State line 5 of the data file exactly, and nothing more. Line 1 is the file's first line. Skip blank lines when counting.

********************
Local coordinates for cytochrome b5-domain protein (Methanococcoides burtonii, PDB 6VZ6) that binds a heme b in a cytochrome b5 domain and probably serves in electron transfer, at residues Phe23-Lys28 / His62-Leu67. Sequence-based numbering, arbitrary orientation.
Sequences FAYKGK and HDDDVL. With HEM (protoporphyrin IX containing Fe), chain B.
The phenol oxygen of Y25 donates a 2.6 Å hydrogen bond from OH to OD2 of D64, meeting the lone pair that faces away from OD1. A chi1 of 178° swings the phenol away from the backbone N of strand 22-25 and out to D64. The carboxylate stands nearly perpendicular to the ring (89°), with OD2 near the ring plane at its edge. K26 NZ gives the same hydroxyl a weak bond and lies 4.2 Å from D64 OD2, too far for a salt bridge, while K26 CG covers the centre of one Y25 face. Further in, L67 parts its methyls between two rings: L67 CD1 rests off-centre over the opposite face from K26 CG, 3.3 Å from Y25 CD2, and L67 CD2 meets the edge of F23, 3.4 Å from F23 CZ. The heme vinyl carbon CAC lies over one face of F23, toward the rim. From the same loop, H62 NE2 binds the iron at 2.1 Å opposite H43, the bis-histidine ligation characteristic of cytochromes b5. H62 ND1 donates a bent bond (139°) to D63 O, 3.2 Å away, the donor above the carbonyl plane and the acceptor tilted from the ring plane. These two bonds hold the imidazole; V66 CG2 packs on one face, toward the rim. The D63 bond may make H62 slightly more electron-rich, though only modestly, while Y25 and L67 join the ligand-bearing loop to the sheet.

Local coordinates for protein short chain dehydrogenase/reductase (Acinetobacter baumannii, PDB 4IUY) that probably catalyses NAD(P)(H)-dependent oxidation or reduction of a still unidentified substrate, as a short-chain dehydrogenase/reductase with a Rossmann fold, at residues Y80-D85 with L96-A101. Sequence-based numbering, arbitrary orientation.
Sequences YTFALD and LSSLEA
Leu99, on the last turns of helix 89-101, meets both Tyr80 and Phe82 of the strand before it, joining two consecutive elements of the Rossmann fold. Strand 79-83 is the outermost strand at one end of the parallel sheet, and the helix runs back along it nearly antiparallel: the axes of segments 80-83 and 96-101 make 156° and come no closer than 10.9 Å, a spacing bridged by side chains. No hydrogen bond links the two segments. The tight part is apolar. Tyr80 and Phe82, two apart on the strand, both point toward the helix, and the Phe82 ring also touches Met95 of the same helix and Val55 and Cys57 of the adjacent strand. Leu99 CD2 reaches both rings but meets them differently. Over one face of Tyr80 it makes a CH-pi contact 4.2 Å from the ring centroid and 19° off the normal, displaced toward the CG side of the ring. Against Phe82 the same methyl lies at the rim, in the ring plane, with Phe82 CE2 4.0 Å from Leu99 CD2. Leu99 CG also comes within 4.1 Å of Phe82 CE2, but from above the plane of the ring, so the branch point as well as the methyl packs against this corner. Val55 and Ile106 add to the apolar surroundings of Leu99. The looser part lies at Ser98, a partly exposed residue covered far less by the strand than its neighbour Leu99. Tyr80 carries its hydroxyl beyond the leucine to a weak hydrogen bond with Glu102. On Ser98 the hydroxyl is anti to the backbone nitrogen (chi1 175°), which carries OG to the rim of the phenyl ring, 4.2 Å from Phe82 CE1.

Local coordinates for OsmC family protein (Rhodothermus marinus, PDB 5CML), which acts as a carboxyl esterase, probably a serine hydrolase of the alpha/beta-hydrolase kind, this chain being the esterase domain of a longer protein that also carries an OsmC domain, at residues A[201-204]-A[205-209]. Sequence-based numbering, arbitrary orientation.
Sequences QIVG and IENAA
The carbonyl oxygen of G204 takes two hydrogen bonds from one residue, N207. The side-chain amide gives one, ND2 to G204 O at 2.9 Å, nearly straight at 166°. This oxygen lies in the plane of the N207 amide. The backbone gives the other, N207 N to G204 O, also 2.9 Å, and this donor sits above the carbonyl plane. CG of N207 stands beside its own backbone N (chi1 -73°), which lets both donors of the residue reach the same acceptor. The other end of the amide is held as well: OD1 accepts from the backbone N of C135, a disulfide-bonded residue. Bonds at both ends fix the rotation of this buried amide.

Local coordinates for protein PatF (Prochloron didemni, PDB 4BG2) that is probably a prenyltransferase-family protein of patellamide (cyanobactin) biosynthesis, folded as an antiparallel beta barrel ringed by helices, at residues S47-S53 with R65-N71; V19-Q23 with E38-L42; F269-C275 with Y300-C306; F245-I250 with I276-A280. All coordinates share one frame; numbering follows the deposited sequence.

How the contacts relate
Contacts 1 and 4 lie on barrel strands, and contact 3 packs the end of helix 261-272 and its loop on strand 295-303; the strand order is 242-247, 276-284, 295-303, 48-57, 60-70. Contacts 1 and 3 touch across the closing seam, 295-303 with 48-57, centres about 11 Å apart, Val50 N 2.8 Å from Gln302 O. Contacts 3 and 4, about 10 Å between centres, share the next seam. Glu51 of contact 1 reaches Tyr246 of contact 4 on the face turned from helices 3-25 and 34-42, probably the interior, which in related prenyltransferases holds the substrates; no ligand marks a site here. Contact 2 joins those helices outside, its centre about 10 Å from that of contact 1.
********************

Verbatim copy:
Sequences YTFALD and LSSLEA